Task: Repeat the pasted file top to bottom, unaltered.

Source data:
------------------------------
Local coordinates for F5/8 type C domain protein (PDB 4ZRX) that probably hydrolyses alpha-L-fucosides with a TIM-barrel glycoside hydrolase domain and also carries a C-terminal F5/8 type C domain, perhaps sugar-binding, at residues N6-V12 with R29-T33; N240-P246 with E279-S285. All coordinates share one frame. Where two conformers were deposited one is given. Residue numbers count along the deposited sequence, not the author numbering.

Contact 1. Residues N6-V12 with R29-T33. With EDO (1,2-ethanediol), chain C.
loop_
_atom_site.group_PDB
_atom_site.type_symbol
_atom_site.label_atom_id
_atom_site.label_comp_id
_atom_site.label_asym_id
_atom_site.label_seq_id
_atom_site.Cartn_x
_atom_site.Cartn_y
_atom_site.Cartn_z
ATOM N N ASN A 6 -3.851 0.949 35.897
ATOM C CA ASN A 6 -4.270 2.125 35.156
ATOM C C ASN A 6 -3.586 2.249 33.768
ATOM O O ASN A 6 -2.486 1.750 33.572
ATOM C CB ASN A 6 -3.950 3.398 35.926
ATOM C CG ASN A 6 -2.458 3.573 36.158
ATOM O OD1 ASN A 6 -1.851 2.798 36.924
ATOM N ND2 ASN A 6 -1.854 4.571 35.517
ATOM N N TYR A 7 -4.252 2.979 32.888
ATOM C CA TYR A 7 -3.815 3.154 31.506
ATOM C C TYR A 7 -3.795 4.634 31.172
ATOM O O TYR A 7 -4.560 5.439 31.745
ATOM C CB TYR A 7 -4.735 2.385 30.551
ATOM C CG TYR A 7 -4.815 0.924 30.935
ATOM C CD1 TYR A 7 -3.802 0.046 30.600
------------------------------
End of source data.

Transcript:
Local coordinates for F5/8 type C domain protein (PDB 4ZRX) that probably hydrolyses alpha-L-fucosides with a TIM-barrel glycoside hydrolase domain and also carries a C-terminal F5/8 type C domain, perhaps sugar-binding, at residues N6-V12 with R29-T33; N240-P246 with E279-S285. All coordinates share one frame. Where two conformers were deposited one is given. Residue numbers count along the deposited sequence, not the author numbering.

Contact 1. Residues N6-V12 with R29-T33. With EDO (1,2-ethanediol), chain C.
loop_
_atom_site.group_PDB
_atom_site.type_symbol
_atom_site.label_atom_id
_atom_site.label_comp_id
_atom_site.label_asym_id
_atom_site.label_seq_id
_atom_site.Cartn_x
_atom_site.Cartn_y
_atom_site.Cartn_z
ATOM N N ASN A 6 -3.851 0.949 35.897
ATOM C CA ASN A 6 -4.270 2.125 35.156
ATOM C C ASN A 6 -3.586 2.249 33.768
ATOM O O ASN A 6 -2.486 1.750 33.572
ATOM C CB ASN A 6 -3.950 3.398 35.926
ATOM C CG ASN A 6 -2.458 3.573 36.158
ATOM O OD1 ASN A 6 -1.851 2.798 36.924
ATOM N ND2 ASN A 6 -1.854 4.571 35.517
ATOM N N TYR A 7 -4.252 2.979 32.888
ATOM C CA TYR A 7 -3.815 3.154 31.506
ATOM C C TYR A 7 -3.795 4.634 31.172
ATOM O O TYR A 7 -4.560 5.439 31.745
ATOM C CB TYR A 7 -4.735 2.385 30.551
ATOM C CG TYR A 7 -4.815 0.924 30.935
ATOM C CD1 TYR A 7 -3.802 0.046 30.600